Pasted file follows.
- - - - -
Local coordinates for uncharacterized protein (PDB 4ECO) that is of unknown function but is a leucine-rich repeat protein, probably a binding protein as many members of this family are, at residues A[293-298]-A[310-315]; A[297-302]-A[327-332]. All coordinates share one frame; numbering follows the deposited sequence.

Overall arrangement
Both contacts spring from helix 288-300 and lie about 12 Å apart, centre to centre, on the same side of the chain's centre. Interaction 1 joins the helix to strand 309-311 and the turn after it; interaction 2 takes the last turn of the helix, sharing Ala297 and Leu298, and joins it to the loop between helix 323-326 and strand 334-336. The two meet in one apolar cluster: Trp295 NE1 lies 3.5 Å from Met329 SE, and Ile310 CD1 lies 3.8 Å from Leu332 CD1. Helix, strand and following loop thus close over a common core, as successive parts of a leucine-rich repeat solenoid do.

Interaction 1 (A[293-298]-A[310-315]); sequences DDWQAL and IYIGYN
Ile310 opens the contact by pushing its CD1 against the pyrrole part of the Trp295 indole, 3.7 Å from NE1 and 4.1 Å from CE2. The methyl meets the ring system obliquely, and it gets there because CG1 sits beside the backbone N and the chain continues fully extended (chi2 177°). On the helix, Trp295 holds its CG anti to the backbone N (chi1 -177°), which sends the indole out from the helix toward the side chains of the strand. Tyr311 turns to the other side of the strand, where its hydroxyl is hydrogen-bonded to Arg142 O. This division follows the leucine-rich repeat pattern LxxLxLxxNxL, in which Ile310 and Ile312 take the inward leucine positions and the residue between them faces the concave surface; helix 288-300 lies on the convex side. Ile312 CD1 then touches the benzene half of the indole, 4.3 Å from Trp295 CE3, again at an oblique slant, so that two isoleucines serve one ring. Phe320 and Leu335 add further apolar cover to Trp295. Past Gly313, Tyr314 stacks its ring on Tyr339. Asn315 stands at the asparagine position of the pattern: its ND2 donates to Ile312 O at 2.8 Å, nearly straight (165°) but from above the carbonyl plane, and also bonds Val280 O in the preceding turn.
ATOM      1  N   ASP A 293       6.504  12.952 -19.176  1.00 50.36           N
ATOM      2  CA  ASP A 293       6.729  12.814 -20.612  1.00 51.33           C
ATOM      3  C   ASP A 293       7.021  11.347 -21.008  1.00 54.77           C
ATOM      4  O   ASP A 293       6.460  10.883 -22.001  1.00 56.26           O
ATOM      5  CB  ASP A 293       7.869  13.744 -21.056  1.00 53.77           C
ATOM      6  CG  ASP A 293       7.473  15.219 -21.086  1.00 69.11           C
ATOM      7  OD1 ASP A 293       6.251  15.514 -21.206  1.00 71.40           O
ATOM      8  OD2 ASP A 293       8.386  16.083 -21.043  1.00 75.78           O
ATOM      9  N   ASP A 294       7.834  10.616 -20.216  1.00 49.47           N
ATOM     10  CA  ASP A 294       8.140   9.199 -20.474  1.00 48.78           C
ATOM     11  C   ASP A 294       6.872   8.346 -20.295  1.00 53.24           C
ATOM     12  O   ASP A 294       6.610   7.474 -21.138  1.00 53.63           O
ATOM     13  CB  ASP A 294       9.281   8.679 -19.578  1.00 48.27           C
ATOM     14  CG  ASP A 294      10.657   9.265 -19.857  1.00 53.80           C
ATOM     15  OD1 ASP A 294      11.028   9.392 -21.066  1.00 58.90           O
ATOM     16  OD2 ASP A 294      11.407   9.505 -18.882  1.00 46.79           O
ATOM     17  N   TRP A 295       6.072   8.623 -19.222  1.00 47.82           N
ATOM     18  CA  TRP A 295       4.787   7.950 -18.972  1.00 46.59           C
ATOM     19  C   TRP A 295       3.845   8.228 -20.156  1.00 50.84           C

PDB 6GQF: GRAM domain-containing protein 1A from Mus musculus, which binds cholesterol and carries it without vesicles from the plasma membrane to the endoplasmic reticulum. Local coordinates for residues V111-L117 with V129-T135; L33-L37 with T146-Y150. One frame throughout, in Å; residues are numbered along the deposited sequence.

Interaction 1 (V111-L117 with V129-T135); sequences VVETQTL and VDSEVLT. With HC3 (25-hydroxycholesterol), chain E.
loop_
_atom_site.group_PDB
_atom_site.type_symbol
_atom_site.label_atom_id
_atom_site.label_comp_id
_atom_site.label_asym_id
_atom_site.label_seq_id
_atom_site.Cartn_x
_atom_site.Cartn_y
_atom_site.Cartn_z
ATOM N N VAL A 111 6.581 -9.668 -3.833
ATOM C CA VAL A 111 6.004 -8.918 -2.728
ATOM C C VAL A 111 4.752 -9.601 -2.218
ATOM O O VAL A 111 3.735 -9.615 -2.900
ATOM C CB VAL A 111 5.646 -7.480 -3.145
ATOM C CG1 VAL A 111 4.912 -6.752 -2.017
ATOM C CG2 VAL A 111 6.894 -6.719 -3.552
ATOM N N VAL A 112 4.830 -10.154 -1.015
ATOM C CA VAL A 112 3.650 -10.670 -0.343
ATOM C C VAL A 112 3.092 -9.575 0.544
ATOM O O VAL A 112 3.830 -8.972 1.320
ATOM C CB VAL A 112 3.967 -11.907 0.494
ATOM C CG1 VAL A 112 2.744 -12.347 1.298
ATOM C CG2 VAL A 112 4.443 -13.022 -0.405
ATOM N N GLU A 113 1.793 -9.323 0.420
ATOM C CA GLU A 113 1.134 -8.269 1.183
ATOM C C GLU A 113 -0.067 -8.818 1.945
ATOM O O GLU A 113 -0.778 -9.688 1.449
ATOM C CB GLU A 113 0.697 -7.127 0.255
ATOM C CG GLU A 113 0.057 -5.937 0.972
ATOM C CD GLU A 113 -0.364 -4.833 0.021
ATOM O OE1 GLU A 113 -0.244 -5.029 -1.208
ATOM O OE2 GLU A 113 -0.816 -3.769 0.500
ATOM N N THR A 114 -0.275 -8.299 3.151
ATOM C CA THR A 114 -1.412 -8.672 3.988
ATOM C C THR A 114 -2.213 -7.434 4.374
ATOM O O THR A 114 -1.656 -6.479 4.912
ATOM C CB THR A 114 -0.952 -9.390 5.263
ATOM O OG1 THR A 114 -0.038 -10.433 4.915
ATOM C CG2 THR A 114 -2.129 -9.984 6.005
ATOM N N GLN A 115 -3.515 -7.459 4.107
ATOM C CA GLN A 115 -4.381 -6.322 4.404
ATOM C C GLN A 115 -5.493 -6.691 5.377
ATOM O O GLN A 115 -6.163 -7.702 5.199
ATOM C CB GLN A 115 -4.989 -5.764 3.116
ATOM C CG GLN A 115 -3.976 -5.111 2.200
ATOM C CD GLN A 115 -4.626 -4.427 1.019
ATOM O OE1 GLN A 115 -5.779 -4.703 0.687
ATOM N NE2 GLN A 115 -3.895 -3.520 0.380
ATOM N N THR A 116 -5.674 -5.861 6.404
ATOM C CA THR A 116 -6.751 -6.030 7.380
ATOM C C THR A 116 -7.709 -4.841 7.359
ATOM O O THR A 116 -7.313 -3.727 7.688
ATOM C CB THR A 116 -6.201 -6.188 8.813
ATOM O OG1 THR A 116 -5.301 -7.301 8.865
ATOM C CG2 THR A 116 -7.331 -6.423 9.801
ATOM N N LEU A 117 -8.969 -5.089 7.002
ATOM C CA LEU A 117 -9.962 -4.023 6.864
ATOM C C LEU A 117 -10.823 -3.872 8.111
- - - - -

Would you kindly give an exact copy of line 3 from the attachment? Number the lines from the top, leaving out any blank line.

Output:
Both contacts spring from helix 288-300 and lie about 12 Å apart, centre to centre, on the same side of the chain's centre. Interaction 1 joins the helix to strand 309-311 and the turn after it; interaction 2 takes the last turn of the helix, sharing Ala297 and Leu298, and joins it to the loop between helix 323-326 and strand 334-336. The two meet in one apolar cluster: Trp295 NE1 lies 3.5 Å from Met329 SE, and Ile310 CD1 lies 3.8 Å from Leu332 CD1. Helix, strand and following loop thus close over a common core, as successive parts of a leucine-rich repeat solenoid do.